You can hardly have expected to hear from me again, (unless by invitation to the field of honor,) after those cruel and terrible notes upon my harmless article in the July Number. How could you find it in your heart (a soft one, as I have hitherto supposed) to treat an old friend and liege contributor in that unheard-of way? Not that I should care a fig for any amount of vituperation, if you had only let my article come before the public as I wrote it, instead of suppressing precisely the passages with which I had taken the most pains, and which I flattered myself were most cleverly done. However, I cannot lose so good an opportunity of showing the world the placability and sweetness that adorn my character, and therefore send you another article, in which, I trust, you will find nothing to strike out!
A Peaceable Man.”
There has always been a cottage industry in speculation about Dickinson’s sexuality and romantic interests. Now they include women as well as men, and a range of tendencies such as
Polymorphous Perversity! Lesbianism! Autoeroticism! Necrophilia! Cross-dressing! Masochism!
according to Suzanne Juhasz’s survey of the scholarship in 2005. Indeed, it’s hard not to see the homoeroticism of these lines that accompanied a pair of garters Dickinson knitted for Kate Anthon, who was visiting Susan Dickinson at the Evergreens:
When Katie walks this simple pair
Accompany her side, –
When Katie runs unwearied they travel on the road,
When Katie Kneels, their loving bands
Still clasp her pious Knee –
"Oh Katie, smile at fortune with two
so Knit to thee – (F49A.2, J222)
Although “lesbian” was not a category of sexual identity in Dickinson’s day, scholars like Carroll Smith-Rosenberg and Nancy Cott have documented an extensive culture of passionate female relations and “romantic friendships” or “Boston marriages” that flourished and were socially acceptable during the nineteenth century. Throughout her life, Dickinson had several passionate attachments to women, from her early relationship with Emily Fowler, her flirtatious friendship with Kate Anthon, her daughterly dependence on Elizabeth Holland and her life-long connection to her sister-in-law, Susan Huntington Dickinson. Her letters to Susan, especially the early ones before Susan’s marriage to Austin in 1856, are eloquent in their adoration. The many poems to and about these women record a pattern of passionate but frustrated love.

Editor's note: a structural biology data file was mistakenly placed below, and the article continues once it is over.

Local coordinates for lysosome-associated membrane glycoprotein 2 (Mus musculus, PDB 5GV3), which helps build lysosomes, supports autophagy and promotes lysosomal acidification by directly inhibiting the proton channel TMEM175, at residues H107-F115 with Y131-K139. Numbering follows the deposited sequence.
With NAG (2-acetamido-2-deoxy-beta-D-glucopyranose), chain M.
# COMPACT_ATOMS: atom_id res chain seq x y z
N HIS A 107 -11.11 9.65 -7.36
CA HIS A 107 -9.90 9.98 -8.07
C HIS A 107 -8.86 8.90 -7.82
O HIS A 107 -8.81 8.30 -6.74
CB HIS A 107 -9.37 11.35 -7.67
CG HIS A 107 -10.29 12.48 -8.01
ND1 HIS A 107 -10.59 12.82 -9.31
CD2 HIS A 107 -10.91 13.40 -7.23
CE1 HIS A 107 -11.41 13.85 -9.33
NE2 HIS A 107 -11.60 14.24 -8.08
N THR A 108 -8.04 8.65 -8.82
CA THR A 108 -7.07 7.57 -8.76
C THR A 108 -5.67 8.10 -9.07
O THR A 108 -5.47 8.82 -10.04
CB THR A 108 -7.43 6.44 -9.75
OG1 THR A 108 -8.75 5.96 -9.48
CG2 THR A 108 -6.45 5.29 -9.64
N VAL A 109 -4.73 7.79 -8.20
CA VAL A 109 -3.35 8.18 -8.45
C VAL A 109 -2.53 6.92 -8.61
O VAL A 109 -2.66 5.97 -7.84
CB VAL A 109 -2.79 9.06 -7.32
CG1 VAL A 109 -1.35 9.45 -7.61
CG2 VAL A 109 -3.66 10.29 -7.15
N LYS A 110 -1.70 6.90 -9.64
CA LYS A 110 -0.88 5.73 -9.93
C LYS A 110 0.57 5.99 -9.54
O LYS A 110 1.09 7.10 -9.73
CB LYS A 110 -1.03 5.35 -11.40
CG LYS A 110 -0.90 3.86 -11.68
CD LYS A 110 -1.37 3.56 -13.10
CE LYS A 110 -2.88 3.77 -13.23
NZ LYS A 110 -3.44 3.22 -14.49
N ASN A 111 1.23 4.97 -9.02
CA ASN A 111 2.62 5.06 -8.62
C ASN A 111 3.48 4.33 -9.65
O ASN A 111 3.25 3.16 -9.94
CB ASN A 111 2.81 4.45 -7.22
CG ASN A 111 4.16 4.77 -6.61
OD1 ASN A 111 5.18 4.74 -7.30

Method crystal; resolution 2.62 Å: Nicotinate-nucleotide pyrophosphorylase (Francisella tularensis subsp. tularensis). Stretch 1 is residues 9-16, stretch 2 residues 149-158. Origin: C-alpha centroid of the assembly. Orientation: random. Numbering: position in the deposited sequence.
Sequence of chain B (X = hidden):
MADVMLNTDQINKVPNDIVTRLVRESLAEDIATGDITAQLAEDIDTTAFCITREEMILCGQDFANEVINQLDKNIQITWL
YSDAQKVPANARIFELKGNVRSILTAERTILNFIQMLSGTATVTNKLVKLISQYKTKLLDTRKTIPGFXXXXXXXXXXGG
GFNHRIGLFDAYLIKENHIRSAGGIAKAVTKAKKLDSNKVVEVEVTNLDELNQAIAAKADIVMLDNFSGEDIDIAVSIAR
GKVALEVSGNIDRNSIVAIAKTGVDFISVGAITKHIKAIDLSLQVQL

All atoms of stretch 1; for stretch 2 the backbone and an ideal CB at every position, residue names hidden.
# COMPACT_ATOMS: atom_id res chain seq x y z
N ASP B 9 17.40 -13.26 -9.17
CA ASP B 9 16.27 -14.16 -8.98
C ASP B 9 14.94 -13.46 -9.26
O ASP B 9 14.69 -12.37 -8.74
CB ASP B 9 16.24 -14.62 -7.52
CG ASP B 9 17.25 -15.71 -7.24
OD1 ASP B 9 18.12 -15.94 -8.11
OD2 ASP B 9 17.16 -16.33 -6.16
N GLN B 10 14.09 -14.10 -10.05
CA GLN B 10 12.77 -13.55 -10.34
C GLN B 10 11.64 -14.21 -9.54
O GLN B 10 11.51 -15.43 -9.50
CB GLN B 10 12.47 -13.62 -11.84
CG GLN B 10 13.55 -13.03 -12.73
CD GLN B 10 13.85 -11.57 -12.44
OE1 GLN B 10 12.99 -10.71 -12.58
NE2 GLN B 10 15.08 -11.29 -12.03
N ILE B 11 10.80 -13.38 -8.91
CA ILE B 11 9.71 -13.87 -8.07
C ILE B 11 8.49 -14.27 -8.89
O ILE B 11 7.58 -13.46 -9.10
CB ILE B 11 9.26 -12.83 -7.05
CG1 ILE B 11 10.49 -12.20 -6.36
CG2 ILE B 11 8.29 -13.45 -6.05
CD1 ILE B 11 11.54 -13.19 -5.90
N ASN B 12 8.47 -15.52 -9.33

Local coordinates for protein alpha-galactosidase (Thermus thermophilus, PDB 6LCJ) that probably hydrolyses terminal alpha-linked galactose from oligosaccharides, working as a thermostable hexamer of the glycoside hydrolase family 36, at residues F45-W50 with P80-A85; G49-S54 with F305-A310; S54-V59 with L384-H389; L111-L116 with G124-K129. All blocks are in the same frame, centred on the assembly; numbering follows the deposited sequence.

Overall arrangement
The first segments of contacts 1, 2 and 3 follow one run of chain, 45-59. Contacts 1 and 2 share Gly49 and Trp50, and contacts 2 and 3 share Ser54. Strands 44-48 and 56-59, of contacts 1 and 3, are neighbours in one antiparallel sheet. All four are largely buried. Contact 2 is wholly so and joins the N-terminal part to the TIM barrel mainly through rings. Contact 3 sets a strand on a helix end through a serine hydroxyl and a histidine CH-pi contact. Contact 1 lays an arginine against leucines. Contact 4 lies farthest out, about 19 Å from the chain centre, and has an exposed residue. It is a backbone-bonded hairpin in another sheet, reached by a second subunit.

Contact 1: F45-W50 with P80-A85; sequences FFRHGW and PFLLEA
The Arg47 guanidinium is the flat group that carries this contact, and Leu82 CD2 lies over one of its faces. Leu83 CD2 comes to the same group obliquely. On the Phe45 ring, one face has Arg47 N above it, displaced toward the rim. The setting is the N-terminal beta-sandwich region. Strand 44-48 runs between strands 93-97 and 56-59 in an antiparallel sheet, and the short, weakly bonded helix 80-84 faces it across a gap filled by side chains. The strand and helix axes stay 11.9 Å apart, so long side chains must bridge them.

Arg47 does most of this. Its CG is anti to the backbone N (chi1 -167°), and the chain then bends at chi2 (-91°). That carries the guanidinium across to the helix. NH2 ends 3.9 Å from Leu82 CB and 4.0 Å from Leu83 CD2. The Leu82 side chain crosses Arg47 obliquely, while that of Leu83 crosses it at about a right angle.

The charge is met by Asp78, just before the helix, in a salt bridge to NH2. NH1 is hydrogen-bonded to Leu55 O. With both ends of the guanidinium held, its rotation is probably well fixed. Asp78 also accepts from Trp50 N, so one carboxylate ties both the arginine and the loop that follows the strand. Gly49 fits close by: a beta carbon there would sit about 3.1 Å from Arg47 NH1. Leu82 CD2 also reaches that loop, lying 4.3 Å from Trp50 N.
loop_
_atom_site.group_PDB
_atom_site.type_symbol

Since Rebecca Patterson’s 1951 biographical argument for Kate Anthon (1831-1917) as the object of Dickinson’s affections, which was largely ignored, other early scholars like Lillian Faderman and biographer John Cody identified homoerotic content in the letters and poetry. In 1990, Paula Bennett published her study, Emily Dickinson: Woman Poet, which argued for the poet’s lesbian sensibility and a “cliterocentrism” in some erotically charged poetic imagery of small round things. The work of H. Jordan Landry expands this approach, exploring Dickinson’s revisionary process as “Lesbianizing the Triangles of Puritan Conversion.”
Other work reveals deliberate attempts to quash Dickinson’s affective orientation towards women. Martha Nell Smith’s reading of the original manuscripts reveals a systematic pattern of erasures and revision of female pronouns into male pronouns by editors, probably Austin Dickinson and Mabel Todd, in order to obliterate Susan Dickinson’s presence and disguise women as love objects in the poems and letters. Open Me Carefully, a collection of letters between Dickinson and Susan Huntington Dickinson, edited by Ellen Louise Hart and Martha Nell Smith, has brought to light the salience of this relationship and their correspondence for both women.
Then, there are scholars who argue for both orientations. Judith Farr’s study, The Passion of Emily Dickinson (1992), juxtaposes long chapters on Dickinson’s “Narrative of Sue” and “Narrative of Master.” Recently, actress Cynthia Nixon, who plays Dickinson in the much-debated biopic A Quiet Passion (2016) directed by Terence Davies, and who came out as bisexual in 2010, spoke about her strong conviction that, like her, Dickinson also identified as bisexual.
Still another thread, advanced by Bennett who was following the lead of scholars like Susan Howe, Sharon Cameron and Cristanne Miller, argues that Dickinson’s embrace of indeterminacy in the form of textual variants and disrupted grammar is a revolt against the male domination of her period and creates a new form of femininity. As Martha Nell Smith argues, in Dickinson's case, we cannot separate sexuality and textuality.